Can the users of Adobe Muse continue to use the software and also download it again? Yes, the licensed users of Adobe Muse can continue to use the software. No, the Adobe Muse application will continue to open on your computer. You will be able to continue to edit existing or create new websites with the application. However, it is quite possible that web standards and browsers will continue to change after Adobe stops support for the application.
After March 26, Adobe will no longer deliver compatibility updates with the Mac and Windows OS, or fix any bugs that might crop up when publishing Adobe Muse sites to the web.
What kind of help and support resources can I rely on going forward? The Adobe Muse Microsite will continue to be available to users until support ends on March 26, Although no new content will be added to the Events, Tutorials, or Site of the Day pages, the Adobe Muse Widget Directory will continue to be updated with current widget availability during this timeframe.
What happens to my existing Adobe Muse-built website? Will the site disappear? Websites built with Adobe Muse will continue to be live on the internet if the sites are hosted on any third-party hosting platform such as GoDaddy or Bluehost for example. Sites hosted on Business Catalyst will have to be republished to another hosting platform to remain live after March 26, , when Business Catalyst hosting is no longer available.
For more details, see the Business Catalyst announcement page. Will my widgets continue to work after Adobe stops support for Adobe Muse? This will be up to the individual widget provider. If you are paying for an annual subscription plan with them you should touch base to see what their official support plans are going forward. Will widgets that I purchased from one of your widget partners work with Behance Portfolio, or Adobe Dreamweaver? Unfortunately, no.
All widgets developed for use with Adobe Muse are only compatible with Adobe Muse. More like this. I have noted that when changing the browser width, some items placed in the dead-centre go awry. My solution is to pin it to the centre, as seen here. Again, testing is your friend. Variables per breakpoint With all of Muse's responsive tools, the heavy hammer is of course the breakpoint controls.
Each new breakpoint allows the designer to start with a fresh canvas, at least if needed. Granted, this is not the way you want to work. Ideally, you would flow as smoothly as possible from one browser width to another. In fact, ideally you would rely mostly on the responsive controls listed above, and only use breakpoints as a last-ditch solution, when other solutions won't work.
Theoretically you could create a responsive site with only one full-width breakpoint and have all the elements scale automatically. Granted, this would probably necessitate it being a rather simplistic site. In any case, you probably want to try and have as few breakpoints in a project as you can. But as a fail-safe, breakpoints can be used gently, or with brute force. Gentle use involves waiting until page elements begin to break, then creating a new breakpoint width where you fix that element.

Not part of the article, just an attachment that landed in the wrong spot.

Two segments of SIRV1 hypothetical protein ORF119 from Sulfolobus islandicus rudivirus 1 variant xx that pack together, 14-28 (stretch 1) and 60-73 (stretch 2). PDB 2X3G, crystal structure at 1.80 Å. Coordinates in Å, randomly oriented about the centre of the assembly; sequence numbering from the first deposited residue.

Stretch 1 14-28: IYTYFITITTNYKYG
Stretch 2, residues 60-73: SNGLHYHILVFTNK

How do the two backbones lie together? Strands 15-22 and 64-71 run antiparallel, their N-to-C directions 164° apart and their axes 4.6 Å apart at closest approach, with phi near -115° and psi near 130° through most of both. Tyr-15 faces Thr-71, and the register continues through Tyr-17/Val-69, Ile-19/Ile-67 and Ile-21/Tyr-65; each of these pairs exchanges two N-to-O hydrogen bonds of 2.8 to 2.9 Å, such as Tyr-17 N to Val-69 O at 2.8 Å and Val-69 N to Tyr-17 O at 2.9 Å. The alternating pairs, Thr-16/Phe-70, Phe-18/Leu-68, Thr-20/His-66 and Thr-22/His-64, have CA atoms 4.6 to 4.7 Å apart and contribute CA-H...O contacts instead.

Brute force techniques involve completely removing a page object that exists in one breakpoint zone you can right-click to 'Hide in Breakpoint' or 'Hide in other Breakpoints' , and replacing it with a new item in another zone.
Or perhaps just removing an item altogether as the browser width narrows. For more granular tips and insights, visit this page on Adobe's site. Page testing tips Now let's take a look at some ways you can test your page to check your responsive designs are working as you intended.
Let's start with a tiny one. Of course, this is in the layout window so you will not see a real preview of many functions. By placing an identifier on the page of each breakpoint zone, you can identify which zone you need to make changes to.
I simply make a text box for each zone with the pixel width value of that zone. Make sure each identifying text is only visible in its proper breakpoint. And also make sure to turn them all off before you publish. An easy setup would be to create a new layer for all labels.
Then you can simply turn them all off with one button. One other thing to note: As can be seen in the image above, I have added a breakpoint tag to each zone. Now I can easily see which zones have issues I need to address. In this example we can see that the narrower version of '' needs some tweaking. Breakpoint zone identifying tags save time Template from Muse-Themes. If not then we might want to consider adding another breakpoint to deal with it independently.
How can or should user innovations of general interest be transferred to producers for large-scale diffusion. We propose that there are three general methods for accomplishing this. First, producers can actively seek innovations developed by lead users that can form the basis for a profitable commercial product. Second, producers can draw innovating users into joint design interactions by providing them with "toolkits for user innovation.
" Third, users can become producers in order to widely diffuse their innovations.